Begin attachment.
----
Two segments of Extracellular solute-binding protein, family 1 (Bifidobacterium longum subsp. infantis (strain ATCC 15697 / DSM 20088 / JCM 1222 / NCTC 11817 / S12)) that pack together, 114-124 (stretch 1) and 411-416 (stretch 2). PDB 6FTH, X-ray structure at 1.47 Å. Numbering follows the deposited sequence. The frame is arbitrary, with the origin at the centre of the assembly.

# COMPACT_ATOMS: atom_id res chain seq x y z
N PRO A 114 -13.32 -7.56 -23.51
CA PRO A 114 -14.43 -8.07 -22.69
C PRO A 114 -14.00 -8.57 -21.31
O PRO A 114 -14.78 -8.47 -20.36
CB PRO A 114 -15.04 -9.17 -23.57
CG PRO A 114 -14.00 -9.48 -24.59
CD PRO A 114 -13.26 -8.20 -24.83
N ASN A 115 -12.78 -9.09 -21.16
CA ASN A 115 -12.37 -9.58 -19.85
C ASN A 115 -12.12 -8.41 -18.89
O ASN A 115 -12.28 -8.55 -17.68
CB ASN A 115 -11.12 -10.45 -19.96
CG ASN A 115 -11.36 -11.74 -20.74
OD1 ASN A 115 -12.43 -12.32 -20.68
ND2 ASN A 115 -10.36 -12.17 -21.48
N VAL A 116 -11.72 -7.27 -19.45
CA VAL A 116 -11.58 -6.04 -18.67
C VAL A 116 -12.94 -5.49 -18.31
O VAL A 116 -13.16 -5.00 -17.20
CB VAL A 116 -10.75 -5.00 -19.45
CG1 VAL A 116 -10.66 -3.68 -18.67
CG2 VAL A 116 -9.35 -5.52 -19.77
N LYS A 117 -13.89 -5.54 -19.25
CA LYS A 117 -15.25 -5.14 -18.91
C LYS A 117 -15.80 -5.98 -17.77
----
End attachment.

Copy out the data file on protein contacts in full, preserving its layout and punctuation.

Two segments of Extracellular solute-binding protein, family 1 (Bifidobacterium longum subsp. infantis (strain ATCC 15697 / DSM 20088 / JCM 1222 / NCTC 11817 / S12)) that pack together, 114-124 (stretch 1) and 411-416 (stretch 2). PDB 6FTH, X-ray structure at 1.47 Å. Numbering follows the deposited sequence. The frame is arbitrary, with the origin at the centre of the assembly.

# COMPACT_ATOMS: atom_id res chain seq x y z
N PRO A 114 -13.32 -7.56 -23.51
CA PRO A 114 -14.43 -8.07 -22.69
C PRO A 114 -14.00 -8.57 -21.31
O PRO A 114 -14.78 -8.47 -20.36
CB PRO A 114 -15.04 -9.17 -23.57
CG PRO A 114 -14.00 -9.48 -24.59
CD PRO A 114 -13.26 -8.20 -24.83
N ASN A 115 -12.78 -9.09 -21.16
CA ASN A 115 -12.37 -9.58 -19.85
C ASN A 115 -12.12 -8.41 -18.89
O ASN A 115 -12.28 -8.55 -17.68
CB ASN A 115 -11.12 -10.45 -19.96
CG ASN A 115 -11.36 -11.74 -20.74
OD1 ASN A 115 -12.43 -12.32 -20.68
ND2 ASN A 115 -10.36 -12.17 -21.48
N VAL A 116 -11.72 -7.27 -19.45
CA VAL A 116 -11.58 -6.04 -18.67
C VAL A 116 -12.94 -5.49 -18.31
O VAL A 116 -13.16 -5.00 -17.20
CB VAL A 116 -10.75 -5.00 -19.45
CG1 VAL A 116 -10.66 -3.68 -18.67
CG2 VAL A 116 -9.35 -5.52 -19.77
N LYS A 117 -13.89 -5.54 -19.25
CA LYS A 117 -15.25 -5.14 -18.91
C LYS A 117 -15.80 -5.98 -17.77